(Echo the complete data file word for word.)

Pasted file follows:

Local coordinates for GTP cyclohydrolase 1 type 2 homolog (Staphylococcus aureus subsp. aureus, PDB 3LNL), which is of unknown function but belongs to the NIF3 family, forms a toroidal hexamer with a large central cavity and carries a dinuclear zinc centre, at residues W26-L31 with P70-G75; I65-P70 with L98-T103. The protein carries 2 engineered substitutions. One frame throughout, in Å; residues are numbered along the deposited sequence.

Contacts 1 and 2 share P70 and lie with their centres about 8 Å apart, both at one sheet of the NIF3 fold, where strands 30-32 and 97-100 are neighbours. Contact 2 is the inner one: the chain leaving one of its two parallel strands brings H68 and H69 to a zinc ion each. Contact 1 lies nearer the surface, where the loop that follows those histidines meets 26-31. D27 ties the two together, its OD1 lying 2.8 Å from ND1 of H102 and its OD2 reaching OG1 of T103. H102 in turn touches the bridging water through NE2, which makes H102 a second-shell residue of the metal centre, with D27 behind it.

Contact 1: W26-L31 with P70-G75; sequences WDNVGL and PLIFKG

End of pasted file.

Local coordinates for GTP cyclohydrolase 1 type 2 homolog (Staphylococcus aureus subsp. aureus, PDB 3LNL), which is of unknown function but belongs to the NIF3 family, forms a toroidal hexamer with a large central cavity and carries a dinuclear zinc centre, at residues W26-L31 with P70-G75; I65-P70 with L98-T103. The protein carries 2 engineered substitutions. One frame throughout, in Å; residues are numbered along the deposited sequence.

Contacts 1 and 2 share P70 and lie with their centres about 8 Å apart, both at one sheet of the NIF3 fold, where strands 30-32 and 97-100 are neighbours. Contact 2 is the inner one: the chain leaving one of its two parallel strands brings H68 and H69 to a zinc ion each. Contact 1 lies nearer the surface, where the loop that follows those histidines meets 26-31. D27 ties the two together, its OD1 lying 2.8 Å from ND1 of H102 and its OD2 reaching OG1 of T103. H102 in turn touches the bridging water through NE2, which makes H102 a second-shell residue of the metal centre, with D27 behind it.

Contact 1: W26-L31 with P70-G75; sequences WDNVGL and PLIFKG